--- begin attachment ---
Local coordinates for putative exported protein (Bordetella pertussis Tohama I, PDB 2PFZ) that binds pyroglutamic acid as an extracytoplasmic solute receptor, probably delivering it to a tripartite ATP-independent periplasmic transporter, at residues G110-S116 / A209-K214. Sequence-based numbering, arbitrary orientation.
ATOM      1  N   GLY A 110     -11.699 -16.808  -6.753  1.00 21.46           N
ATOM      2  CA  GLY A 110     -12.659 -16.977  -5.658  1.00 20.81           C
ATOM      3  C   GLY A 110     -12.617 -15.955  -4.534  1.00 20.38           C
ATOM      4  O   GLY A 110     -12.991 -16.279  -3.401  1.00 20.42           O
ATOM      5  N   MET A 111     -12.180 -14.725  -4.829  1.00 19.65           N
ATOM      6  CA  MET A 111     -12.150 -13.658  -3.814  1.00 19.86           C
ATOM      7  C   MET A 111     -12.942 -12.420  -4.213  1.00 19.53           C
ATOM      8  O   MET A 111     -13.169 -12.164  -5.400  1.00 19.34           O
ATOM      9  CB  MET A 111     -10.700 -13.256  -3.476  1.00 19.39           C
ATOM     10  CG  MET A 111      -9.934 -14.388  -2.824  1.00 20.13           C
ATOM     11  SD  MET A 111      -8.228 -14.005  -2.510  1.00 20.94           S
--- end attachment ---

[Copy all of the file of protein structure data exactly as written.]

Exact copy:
Local coordinates for putative exported protein (Bordetella pertussis Tohama I, PDB 2PFZ) that binds pyroglutamic acid as an extracytoplasmic solute receptor, probably delivering it to a tripartite ATP-independent periplasmic transporter, at residues G110-S116 / A209-K214. Sequence-based numbering, arbitrary orientation.
ATOM      1  N   GLY A 110     -11.699 -16.808  -6.753  1.00 21.46           N
ATOM      2  CA  GLY A 110     -12.659 -16.977  -5.658  1.00 20.81           C
ATOM      3  C   GLY A 110     -12.617 -15.955  -4.534  1.00 20.38           C
ATOM      4  O   GLY A 110     -12.991 -16.279  -3.401  1.00 20.42           O
ATOM      5  N   MET A 111     -12.180 -14.725  -4.829  1.00 19.65           N
ATOM      6  CA  MET A 111     -12.150 -13.658  -3.814  1.00 19.86           C
ATOM      7  C   MET A 111     -12.942 -12.420  -4.213  1.00 19.53           C
ATOM      8  O   MET A 111     -13.169 -12.164  -5.400  1.00 19.34           O
ATOM      9  CB  MET A 111     -10.700 -13.256  -3.476  1.00 19.39           C
ATOM     10  CG  MET A 111      -9.934 -14.388  -2.824  1.00 20.13           C
ATOM     11  SD  MET A 111      -8.228 -14.005  -2.510  1.00 20.94           S